Russia Box Office: Hollywood Still King, But Local Movies Set to Gain Ground This Year

Courtesy of Central Partnership
'Crew' is one of this year's most anticipated local releases in Russia

Homegrown films are projected to increase their box-office share at the expense of Hollywood and other foreign films.

Russian movies are this year expected to increase their share of the local box office compared to ever-dominant Hollywood releases amid big homegrown releases and a state program that promises upgrades to cinemas in return for screening Russian-made films.

In 2015, Russian movies accounted for only 17.3 percent of the total box office in the country, while Hollywood releases accounted for the lion's share of the rest. This year, Russian films are expected to take a 20 percent share, according to forecasts from Neva Research, a leading Russian analytics company for the movie sector. That would be the best performance by local films since 2008.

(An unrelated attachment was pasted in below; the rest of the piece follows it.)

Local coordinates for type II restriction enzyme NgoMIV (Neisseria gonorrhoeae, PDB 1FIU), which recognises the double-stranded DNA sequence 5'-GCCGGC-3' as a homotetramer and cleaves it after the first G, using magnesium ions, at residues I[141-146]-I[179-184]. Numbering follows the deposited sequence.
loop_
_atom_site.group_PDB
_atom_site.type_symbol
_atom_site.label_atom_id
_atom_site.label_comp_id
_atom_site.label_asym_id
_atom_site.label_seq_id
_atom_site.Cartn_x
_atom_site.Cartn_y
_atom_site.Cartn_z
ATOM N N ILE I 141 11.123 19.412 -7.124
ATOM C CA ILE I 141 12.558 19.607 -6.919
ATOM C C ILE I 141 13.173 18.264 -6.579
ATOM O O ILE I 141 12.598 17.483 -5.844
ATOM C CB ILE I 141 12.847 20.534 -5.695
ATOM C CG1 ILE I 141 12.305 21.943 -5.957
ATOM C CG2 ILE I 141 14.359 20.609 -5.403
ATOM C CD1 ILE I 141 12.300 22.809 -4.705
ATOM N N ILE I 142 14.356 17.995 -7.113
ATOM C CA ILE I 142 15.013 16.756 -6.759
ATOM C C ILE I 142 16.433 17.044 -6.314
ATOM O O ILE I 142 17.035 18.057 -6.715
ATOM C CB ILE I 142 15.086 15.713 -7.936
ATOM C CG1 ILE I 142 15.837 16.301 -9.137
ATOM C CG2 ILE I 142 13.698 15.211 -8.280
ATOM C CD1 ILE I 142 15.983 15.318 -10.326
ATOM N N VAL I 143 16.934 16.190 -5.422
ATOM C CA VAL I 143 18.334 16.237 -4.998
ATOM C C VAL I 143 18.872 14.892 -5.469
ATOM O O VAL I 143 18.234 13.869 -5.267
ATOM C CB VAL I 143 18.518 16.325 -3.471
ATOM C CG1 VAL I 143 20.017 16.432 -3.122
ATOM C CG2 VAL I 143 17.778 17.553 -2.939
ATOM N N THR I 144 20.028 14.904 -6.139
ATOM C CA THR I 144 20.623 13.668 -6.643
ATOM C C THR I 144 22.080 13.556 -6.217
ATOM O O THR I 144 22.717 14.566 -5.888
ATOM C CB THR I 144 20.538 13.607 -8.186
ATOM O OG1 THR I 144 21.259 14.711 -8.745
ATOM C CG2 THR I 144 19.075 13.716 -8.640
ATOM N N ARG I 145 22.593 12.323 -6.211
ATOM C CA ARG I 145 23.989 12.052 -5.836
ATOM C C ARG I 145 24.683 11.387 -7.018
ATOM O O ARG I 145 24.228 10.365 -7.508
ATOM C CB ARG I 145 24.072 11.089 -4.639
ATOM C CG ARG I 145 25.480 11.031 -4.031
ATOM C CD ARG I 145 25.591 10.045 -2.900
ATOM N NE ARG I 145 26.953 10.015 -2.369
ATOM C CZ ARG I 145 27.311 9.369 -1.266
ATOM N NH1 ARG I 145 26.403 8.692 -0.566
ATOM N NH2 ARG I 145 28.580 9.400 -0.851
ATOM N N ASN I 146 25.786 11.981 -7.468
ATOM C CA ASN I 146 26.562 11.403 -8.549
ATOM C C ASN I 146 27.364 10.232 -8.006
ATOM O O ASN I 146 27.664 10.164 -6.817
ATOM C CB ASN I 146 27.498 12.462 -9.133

Russia cinema's gain, however, is unlikely to mean much pain for Hollywood. Neva predicts Russian films will steal audiences from European titles and smaller independent U.S. movies, not big studio tentpoles. The company couldn't say how the overall increase in ticket sales for Russia movies would impact the projected box office for specific titles, genres or studios.

Among the biggest Russian films bowing this year are Ekipazh (Crew), a disaster film from director Nikolay Lebedev, and Alexei Mizgirev's period drama Duelyant (Duelist). Kevin Spacey/Michael Shannon-starrer Elvis & Nixon and Nicholas Sparks adaptation The Choice go head-to-head with Crew in Russia, while Relativity's Masterminds, Lionsgate's Deepwater Horizon and Universal's sci-fi thriller Spectral bow here on Sept. 29, the same day as Duelist

Xenia Leontyeva, Movie Research's senior analyst, told The Hollywood Reporter one major factor in Russian films' resurgence is a government-backed program to upgrade regional cinemas. Under the program, movie theaters in Russia's far-flung regions are getting cash for technical upgrades, such as digitalization, if they agreed to devote at least half of their screens to local releases.

In 2015, Russia's total box-office gross reached 48 billion rubles ($768 million), and, due to devaluation of the national currency, the ruble, it failed to hit the $1 billion mark for the first time since 2010.